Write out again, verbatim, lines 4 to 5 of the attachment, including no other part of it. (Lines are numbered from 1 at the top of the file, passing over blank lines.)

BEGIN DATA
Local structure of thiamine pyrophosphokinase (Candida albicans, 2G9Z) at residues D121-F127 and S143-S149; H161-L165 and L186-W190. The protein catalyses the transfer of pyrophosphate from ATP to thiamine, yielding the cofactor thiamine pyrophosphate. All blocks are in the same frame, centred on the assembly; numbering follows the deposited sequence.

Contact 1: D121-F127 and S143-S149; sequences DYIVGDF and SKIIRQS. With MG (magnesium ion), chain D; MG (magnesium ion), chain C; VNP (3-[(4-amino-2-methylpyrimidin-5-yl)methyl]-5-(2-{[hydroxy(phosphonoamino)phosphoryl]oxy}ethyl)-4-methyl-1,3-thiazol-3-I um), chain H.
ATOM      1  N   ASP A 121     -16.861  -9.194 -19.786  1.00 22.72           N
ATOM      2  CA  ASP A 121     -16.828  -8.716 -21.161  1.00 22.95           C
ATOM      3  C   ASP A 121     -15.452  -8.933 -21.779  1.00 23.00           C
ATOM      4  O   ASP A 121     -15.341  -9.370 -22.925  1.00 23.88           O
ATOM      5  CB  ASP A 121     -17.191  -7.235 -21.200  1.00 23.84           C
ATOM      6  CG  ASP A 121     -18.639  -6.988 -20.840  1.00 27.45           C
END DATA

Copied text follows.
ATOM      2  CA  ASP A 121     -16.828  -8.716 -21.161  1.00 22.95           C
ATOM      3  C   ASP A 121     -15.452  -8.933 -21.779  1.00 23.00           C